Your classic horse fence, this wooden rail fencing consists of wooden boards, nailed into wooden fence upright posts. Most wooden fencing is pine, since pine resists splintering.

Appearance: Wooden rail fencing tends to be the classic, picturesque fencing appearance that most horse owners desire. This fencing is versatile, in that it is visually acceptable for all yards or for a much larger multimillion-pound equine facility.

Pros: Aesthetically probably the most pleasing and a natural choice for many owners as it blends so well with the natural landscape and is entirely safe. It creates a solid barrier between fields and the surrounding area. Their beautiful appearance makes wooden rail fences a favoured option when it comes to horse fencing.

Cons: Wooden rail fencing is expensive and requires regular ongoing maintenance. The fencing must be regularly checked to be sure that nails haven’t worked loose and that the fence posts are still secure. Broken or splintered boards must be replaced. Wooden fencing, while strong, can also splinter and injure a horse if the horse runs into the fence. Post and rail fencing certainly looks the part although horses often have a tendency to chew the rails or use the upright posts as a personal scratching post which results in their needing to be replaced.

                                             Post and Rail Fencing

Barbed Wire

Barbed wire consists of a single or dual strand of wire with sharp barbs spaced every 4 to 5 inches. Barbed wire is designed to discourage animals from leaning against it, since the sharp barbs create a painful feeling on the skin.

Appearance: Barbed wire has limited visibility, and aside from the fence posts, it almost blends into the background.

Pros: Barbed wire provides a solid barrier and is a cheap fencing option.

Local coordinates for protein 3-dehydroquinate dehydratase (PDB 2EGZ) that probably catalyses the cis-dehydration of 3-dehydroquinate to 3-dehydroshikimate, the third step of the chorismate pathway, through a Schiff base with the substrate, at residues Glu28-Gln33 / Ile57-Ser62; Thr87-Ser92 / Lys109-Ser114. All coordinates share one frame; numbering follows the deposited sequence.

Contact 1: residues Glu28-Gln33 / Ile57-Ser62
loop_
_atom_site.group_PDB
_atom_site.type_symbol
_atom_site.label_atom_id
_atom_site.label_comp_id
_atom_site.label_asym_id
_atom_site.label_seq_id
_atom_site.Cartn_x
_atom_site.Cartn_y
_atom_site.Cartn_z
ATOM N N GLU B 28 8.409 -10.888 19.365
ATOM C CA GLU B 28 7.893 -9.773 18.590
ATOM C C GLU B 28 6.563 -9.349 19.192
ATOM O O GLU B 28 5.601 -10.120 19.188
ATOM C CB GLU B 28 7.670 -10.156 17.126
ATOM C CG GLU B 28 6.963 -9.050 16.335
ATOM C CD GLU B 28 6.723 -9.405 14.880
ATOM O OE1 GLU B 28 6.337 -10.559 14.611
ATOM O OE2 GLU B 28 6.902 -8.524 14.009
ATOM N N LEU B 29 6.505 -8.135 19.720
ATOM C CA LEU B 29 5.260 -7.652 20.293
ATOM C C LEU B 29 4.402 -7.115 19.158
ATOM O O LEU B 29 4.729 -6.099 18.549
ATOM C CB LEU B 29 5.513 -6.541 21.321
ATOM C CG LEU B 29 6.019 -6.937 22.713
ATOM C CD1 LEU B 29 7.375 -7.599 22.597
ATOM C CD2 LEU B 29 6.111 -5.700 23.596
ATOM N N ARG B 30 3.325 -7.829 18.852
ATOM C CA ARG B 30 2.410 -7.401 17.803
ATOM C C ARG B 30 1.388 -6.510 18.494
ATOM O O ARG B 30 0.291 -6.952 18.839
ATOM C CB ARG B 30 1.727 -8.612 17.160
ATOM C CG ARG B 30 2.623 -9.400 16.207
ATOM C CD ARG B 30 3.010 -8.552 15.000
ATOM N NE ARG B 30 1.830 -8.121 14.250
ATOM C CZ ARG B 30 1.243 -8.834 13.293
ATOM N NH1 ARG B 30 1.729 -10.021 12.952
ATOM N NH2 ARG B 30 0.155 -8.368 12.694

Cons: Barbed wire is not a safe fencing for horses. Its barbs can quickly tear into a horse’s thin skin, and if a horse becomes tangled in barbed wire, the injuries can be devastating. Barbed wire has little visibility, meaning that the chances that a horse will become entangled in the fence are higher. Additionally, barbed wire requires regular maintenance to keep the fence tight.

Barbed Wire Fencing

And Finally…

Which fencing is right for you, will depend on what you’re looking for in cost, appearance, and other factors like safety and ease of installation.

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Kim Horton

Co-Founder of EQUUS and a keen equestrian, when Kim's not at her desk she's with her horse, Waldo.


  • Myra posted on March 11 2019 at 03:03 PM

    I have a solar panel that is positioned on the stable/field shelter. It feeds into a battery from which I run lights in the stable and the electric fence. It has proved very reliable and the lights are so much better than any torch.

  • Sara posted on April 07 2020 at 01:04 PM

    I have researched fencing extensively, as the fencing on our farm was atrocious. I particularly like Horse rail as a top rail (which can be electrified), octoposts as they are very long lasting, and medium duty mesh, so you can mixed graze with other livestock to reduce worm burden.

  • Sara posted on March 27 2020 at 10:03 PM

    I have researched fencing extensively, as the fencing on our farm was atrocious. I particularly like Horse rail as a top rail (which can be electrified), octoposts as they are very long lasting, and medium duty mesh, so you can mixed graze with other livestock to reduce worm burden.